I write code.
Scratch that; I write lots of code. More code than most programmers I’d wager.
Not because I’m more productive, but because I’m rarely smart enough to dream up a good implementation the first time around, even for small things. I’m much better at critiquing an existing solution. And so I write, aggressively rewrite and refactor until satisfied. No surprises then that I believe strongly in unit testing and iterative development. Recently I was surprised to hear a colleague say that she rarely revisits or rewrites her code, because it’s such a core part of my development approach. But it wasn’t always.
One thing I used to do when creating software was stress about every design choice (classes, methods, interactions, etc.), particularly in cases where I wasn’t intimately familiar with the problem domain. I’d worry that at any moment during development – particularly late in the game – I’d hurtle full-speed into an unforseen shortcoming in the guise of a metaphorical brick wall that would annihilate the racing car that was my design. As such I’d try to plan everything up front, think through every possibility I could dream up, and aim for perfection because I was sure great programmers got things right the first time.
In many ways I was probably setting myself up to fail often, since I had it in my head that it was possible to build the ideal solution from the get go without necessarily being a domain expert. Having to later change the design meant I had failed, because a truly great programmer would foresee the minutiae of consequences emanating from early design decisions; I just had to practice and try to become a great programmer so I could do the same.
Over the years my approach changed considerably. I learned to accept that I couldn’t know what I didn’t know about the domain, and as I wasn’t omniscient I couldn’t foresee all consequences current choices might lead to down the track. On top of that I found that the best way to become intimately familiar with the problem domain (specifically as it applies to the software being developed) was to, paradoxically, build the software. And the utopian dream of a first-time perfect solution that was just beyond my current grasp faded somewhat.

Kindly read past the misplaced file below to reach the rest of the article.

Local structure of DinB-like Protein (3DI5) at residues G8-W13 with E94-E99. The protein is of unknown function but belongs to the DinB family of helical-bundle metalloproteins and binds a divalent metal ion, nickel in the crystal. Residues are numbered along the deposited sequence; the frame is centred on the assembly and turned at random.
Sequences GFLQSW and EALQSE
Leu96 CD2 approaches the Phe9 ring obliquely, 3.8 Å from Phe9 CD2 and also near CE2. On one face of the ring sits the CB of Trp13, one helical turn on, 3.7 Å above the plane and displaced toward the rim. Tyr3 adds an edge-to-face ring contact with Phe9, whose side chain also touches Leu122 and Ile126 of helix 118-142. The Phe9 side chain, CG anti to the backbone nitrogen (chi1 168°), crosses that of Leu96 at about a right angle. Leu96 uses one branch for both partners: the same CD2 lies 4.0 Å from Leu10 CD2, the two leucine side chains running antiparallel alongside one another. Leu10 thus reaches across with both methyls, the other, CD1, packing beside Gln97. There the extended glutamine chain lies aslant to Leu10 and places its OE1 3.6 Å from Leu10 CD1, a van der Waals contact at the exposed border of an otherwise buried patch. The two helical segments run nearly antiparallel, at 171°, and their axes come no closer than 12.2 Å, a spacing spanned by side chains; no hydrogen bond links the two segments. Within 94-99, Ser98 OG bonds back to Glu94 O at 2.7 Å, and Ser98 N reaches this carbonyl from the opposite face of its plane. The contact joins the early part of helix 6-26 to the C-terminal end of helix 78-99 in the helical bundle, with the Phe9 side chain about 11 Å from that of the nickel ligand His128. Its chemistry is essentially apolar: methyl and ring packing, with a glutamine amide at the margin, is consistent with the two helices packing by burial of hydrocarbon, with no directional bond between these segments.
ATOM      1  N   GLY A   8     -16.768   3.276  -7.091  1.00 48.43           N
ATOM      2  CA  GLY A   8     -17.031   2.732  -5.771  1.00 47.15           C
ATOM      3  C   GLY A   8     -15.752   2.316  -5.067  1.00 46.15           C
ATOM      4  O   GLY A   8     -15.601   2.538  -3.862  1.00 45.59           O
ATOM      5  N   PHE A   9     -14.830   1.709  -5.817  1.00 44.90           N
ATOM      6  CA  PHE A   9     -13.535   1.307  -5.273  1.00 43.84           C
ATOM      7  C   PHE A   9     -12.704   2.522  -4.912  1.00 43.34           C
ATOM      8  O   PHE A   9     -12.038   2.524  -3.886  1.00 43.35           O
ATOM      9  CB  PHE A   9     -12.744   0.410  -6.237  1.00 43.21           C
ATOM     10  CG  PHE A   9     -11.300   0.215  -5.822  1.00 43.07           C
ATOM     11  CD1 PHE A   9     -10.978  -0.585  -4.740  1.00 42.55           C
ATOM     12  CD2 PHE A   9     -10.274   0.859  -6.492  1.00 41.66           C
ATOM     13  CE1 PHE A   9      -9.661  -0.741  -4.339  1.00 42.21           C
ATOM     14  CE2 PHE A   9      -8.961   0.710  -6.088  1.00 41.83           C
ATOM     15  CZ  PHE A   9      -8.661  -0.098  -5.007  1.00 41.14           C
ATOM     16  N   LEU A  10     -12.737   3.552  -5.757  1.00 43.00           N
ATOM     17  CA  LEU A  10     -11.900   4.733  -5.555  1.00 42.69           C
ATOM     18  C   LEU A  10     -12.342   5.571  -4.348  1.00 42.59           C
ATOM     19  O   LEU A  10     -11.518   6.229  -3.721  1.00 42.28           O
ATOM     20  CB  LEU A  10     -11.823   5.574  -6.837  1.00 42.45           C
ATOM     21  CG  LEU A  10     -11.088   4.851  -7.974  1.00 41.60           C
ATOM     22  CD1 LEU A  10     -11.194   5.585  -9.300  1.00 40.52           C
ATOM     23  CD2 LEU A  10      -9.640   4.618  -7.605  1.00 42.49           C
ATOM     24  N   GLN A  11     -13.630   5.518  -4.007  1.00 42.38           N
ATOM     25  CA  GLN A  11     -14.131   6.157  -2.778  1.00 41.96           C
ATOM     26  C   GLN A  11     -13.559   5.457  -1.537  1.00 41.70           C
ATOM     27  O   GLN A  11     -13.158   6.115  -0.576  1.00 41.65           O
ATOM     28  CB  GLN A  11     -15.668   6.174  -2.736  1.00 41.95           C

These days I try to stick to larger architectural decisions up front, and then create as simple a solution as possible with the expectation that it will be viciously reworked and will probably end up looking very different by the time it’s complete (for the current version of course, since software’s never really finished). If there are elements of the problem domain I’m not sure about, I feel confident that I can rework the approach to incorporate them.
Even if it turns out that I overlooked some key element, necessitating re-jigging much of code (thankfully this hasn’t happened yet), in creating the initial solution – and perhaps more importantly in reworking it – I learn many of the nuances of the problem domain that I couldn’t foresee up front, leading to better understanding of the problem and an overall improved solution.
Now it would be remiss of me to say all this without acknowledging a few things. Firstly, most of my experiences are with small teams writing bespoke software for a small user base. I imagine that larger teams make aggressive design reworking harder (particularly beyond well-defined interface boundaries), while a large remote user base can work against tight iterative development.
Secondly, this change in perspective didn’t come about in a vacuüm. As I began to learn and apply SOLID principles more (and lord knows there’s still plenty of room for improvement), I found that potentially fatal ‘brick wall’ problems were often reduced to niggly speed humps. Designs became more malleable, lowering the barriers to refactoring (as did the availability of powerful refactoring tools), and the need to get everything just right up-front was lessened.
None of this is really news of course; agile practitioners have said this stuff for years. What does surprise me a little is that while there’s plenty of iterative development and refactoring on the ‘macro’ scale, it’s applied less often at the ‘micro’ scale of a developer reworking their own code in the way that a sketch artist might start a rough sketch and then gradually refine it to a portrait all in one sitting.
I also no longer think that great programmers design perfect solutions up-front and foresee all consequences. Instead they are adept at creating designs that flex and grow without breaking as requirements change. And I still hope one day to become one.
- Characteristics of Great Programmers (dotnet.dzone.com)
- Top 10 Traits of a Rockstar Software Engineer (jelastic.com)